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New flight program equipment gives student aviators keener views

Elisabeth Weems and Colleen Carow | Oct 2, 2017
Aviation

New flight program equipment gives student aviators keener views

Elisabeth Weems and Colleen Carow | Oct 2, 2017

Ohio University flight students have a better bird’s eye view even inside the classroom thanks to recent tech upgrades for the Russ College’s Advanced Aircraft and Flight Crew Operations aviation course.

New digital cameras and a higher quality projector along with a wireless microphone and high-performance router are enabling in-classroom simulations to more accurately reflect actual flight experiences.

Aviation Business Administrator Mark Atkinson said the Department of Aviation keeps up with technology as it advances in the aviation world.

“The equipment came from a desire to ensure our students leave our school with the best training they can have and the most up-to-date technology they can use,” Atkinson said. “When they graduate, what they’ll see in the industry is exactly what they’ve trained to do here.”

In the Crew Resource Management course, two students work as a team in a Frasca Advanced Aviation Training Device that resembles a cockpit, taking turns as pilot and co-pilot -- roles called pilot flying and pilot monitoring in the industry. The rest of the class observes from a nearby conference room, using tablets to track the flight by geo-referencing the exact location of the aircraft during the simulations. Instructors can place the student pilot and co-pilot anywhere in the United States. Meanwhile, both the students in the conference room and the Frasca can see the aircraft on IFR low enroute, arrival, departure, and approach charts – and its physical location at the airport.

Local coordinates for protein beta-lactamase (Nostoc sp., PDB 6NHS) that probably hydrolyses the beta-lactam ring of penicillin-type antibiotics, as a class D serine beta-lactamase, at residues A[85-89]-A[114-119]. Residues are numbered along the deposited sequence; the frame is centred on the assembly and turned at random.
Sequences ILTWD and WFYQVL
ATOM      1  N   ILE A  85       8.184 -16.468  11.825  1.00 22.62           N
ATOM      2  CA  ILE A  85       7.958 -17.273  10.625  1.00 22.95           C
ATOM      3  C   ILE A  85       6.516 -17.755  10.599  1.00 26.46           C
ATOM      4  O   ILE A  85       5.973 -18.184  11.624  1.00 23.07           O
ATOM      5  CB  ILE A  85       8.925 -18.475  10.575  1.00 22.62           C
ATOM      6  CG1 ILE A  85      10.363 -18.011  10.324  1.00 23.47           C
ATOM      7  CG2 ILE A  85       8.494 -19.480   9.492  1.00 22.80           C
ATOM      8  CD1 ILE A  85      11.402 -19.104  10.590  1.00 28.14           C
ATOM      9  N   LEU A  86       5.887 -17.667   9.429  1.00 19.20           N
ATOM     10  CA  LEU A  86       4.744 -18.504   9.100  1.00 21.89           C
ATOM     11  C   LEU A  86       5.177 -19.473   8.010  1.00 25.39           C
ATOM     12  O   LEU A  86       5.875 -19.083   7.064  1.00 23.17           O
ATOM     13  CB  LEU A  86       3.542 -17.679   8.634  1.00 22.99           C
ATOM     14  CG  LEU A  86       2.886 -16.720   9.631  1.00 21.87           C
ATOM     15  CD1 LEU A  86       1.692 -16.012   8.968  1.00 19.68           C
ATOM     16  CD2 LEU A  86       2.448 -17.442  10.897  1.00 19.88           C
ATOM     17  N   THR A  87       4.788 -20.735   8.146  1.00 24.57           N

Ryan Potter, senior in aviation flight and Air Force ROTC airman, has sat in the pilot seat. Potter explained that students are now able to give richer feedback during the debriefing discussion that follows every simulation.

“The new equipment allows us to take all of our aviation skills we’ve learned in our previous courses, combine them all, and break down exactly what’s happening during the flight,” Potter said.

The visuals are crisp and in real-time, and students can see instruments -- like the altitude indicator -- while they track the geographical location of the flight by using Foreflight, a GPS-based application that provides situational awareness. 

Students can also hear the instruction from Associate Professor of Aviation Deak Arch, who gives guidance and feedback during each simulation.

“The department has really gone out of its way to reinvigorate this course,” Arch said. “We want to produce the best candidates we can for whichever career path students decide to take.